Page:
Ancient Bone Unearthed in Spain: In a thrilling find, archaeologists in southern Spain have recently uncovered a bone that may have belonged to a formidable combatant—an ancient battle elephant.
During excavations on a hill called Los Quemados in the city of Córdoba, researchers stumbled upon the carpal bone of an elephant “of large proportions,” as reported by Spanish news outlet El País.
Although experts have been unable to perform radiocarbon dating to determine an exact timeframe, the bone is believed to date back to the period between the late 4th century B.C. and the middle of the 1st century B.C.
While the discovery was made in 2019, it has been kept confidential until now to allow for further investigation.
Researchers speculate that the area where the bone was found, nestled in the heart of Córdoba, may have witnessed a grand-scale battle involving war elephants. Seventeen projectiles designed for catapults and other weapons have also been unearthed at the site, but it remains uncertain if they are connected to the elephant bone, according to Fernando Quesada, a renowned expert on pre-Roman weapons, as stated by El País.
The exact circumstances of the elephant’s demise, whether in combat or otherwise, remain unknown. It is currently too early to determine the specific ancient conflict in which the elephant may have been involved, although several possibilities exist. One conjecture is that it perished during the Punic Wars, a series of conflicts fought between the Roman Republic and the Empire of Carthage from 264 B.C. to 146 B.C.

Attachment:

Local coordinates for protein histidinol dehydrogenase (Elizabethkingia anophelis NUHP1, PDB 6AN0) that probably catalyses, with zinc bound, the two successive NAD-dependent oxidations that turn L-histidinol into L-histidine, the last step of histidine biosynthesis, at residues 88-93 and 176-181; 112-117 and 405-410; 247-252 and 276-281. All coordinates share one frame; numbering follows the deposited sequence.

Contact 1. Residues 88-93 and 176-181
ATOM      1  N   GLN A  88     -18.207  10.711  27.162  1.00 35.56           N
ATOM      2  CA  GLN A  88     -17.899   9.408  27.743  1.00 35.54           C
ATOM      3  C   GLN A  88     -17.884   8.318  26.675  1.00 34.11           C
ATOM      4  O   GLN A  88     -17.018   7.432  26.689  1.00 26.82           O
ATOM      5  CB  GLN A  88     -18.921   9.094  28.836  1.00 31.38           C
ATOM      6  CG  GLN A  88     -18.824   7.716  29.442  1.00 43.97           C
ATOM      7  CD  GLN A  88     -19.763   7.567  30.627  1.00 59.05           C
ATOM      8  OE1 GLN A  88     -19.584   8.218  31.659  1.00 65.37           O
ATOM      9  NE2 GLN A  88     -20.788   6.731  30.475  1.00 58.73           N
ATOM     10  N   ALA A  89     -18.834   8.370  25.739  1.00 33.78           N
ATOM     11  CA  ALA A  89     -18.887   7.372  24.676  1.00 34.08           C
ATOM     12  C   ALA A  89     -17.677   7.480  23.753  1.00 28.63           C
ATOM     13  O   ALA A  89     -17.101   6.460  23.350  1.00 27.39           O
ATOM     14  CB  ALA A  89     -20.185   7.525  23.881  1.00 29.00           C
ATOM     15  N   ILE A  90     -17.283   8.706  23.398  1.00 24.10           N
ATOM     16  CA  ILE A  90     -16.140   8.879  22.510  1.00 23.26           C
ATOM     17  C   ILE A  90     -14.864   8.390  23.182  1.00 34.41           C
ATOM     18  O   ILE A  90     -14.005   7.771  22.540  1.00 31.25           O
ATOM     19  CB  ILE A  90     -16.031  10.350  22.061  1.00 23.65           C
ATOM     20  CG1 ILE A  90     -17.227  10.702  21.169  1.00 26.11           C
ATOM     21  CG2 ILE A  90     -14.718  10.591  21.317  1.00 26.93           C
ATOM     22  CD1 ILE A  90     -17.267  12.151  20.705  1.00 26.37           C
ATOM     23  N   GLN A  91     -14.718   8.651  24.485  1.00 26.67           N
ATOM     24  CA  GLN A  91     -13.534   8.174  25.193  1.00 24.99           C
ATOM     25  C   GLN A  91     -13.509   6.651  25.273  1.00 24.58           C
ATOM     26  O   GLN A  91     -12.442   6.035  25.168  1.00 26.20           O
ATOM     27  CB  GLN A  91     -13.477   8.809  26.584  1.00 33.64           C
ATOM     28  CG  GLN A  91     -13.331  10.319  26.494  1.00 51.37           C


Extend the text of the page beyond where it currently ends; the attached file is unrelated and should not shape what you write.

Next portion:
During the Second Punic War, the Romans conquered Carthaginian territories in the south and east of the Iberian Peninsula, including Cordoba in 206 B.C. These wars saw Hannibal, a revered military leader of antiquity, commanding Carthaginian forces and inflicting significant defeats on the Romans.
Alternatively, the bone could originate from an elephant deployed in battle during the Roman Republic’s second civil war, which transpired between 49 B.C. and 45 B.C. under the command of Julius Caesar.
“Its significance lies in the fact that it is not a tusk, which would have been used for craftsmanship, but a hand bone. It could belong to the period of the Punic Wars. It might even be the first elephant associated with Hannibal to be discovered. We cannot be certain, but it was undoubtedly a substantial creature,” remarked Rafael Martínez, a zoologist and assistant professor of prehistory at the University of Córdoba, as conveyed by El País.
“This discovery holds immense interest due to the scarce remains of elephants from a pre-Roman context in Europe, excluding ivory artifacts, of course,” he added.
Alongside the seventeen catapult projectiles, archaeologists from Arqueobética, the consultancy responsible for the excavations, also uncovered a spear tip.
“However, we lack evidence of a battle or siege having taken place at the site, so the discovery of these warfare items came as a surprise,” explained Agustín López Jiménez, an expert from Arqueobética, as reported by El País.